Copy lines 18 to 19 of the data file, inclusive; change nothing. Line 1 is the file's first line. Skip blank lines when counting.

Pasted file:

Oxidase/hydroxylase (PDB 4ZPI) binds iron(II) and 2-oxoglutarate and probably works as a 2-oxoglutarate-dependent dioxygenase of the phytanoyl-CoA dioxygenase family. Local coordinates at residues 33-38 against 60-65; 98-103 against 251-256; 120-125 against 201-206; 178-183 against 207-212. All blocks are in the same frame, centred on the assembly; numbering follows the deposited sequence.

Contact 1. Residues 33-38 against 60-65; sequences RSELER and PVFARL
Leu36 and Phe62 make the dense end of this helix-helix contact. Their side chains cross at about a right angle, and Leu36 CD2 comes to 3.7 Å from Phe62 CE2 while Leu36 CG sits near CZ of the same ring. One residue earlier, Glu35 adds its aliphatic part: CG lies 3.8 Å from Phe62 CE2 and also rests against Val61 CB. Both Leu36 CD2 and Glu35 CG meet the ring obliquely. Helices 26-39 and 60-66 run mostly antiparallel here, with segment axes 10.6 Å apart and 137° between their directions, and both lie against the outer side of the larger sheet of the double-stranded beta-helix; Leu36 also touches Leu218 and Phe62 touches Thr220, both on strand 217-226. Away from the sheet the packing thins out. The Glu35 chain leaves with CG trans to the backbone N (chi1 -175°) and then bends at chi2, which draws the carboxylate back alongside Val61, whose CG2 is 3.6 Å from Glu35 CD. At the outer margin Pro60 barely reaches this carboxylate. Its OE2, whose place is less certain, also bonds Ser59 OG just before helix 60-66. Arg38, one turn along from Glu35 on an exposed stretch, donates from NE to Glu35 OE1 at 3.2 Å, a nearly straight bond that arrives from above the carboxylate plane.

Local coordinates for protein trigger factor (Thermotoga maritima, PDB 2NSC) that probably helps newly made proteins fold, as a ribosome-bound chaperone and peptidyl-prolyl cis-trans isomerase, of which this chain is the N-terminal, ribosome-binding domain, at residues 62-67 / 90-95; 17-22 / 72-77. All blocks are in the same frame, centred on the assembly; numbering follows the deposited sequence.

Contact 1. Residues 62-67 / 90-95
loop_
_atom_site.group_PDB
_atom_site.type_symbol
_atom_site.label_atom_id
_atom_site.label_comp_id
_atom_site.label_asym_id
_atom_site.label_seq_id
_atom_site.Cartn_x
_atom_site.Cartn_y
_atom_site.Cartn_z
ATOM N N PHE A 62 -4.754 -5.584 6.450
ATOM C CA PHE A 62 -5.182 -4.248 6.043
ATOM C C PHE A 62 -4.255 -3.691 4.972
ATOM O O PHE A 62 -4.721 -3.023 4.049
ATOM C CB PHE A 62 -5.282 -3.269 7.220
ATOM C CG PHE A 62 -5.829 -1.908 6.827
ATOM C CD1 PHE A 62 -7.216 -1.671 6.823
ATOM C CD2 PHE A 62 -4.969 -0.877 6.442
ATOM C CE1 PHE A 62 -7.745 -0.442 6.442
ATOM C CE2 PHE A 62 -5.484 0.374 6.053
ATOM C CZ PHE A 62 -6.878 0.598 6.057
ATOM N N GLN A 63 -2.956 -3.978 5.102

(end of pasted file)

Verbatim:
ATOM C C PHE A 62 -4.255 -3.691 4.972
ATOM O O PHE A 62 -4.721 -3.023 4.049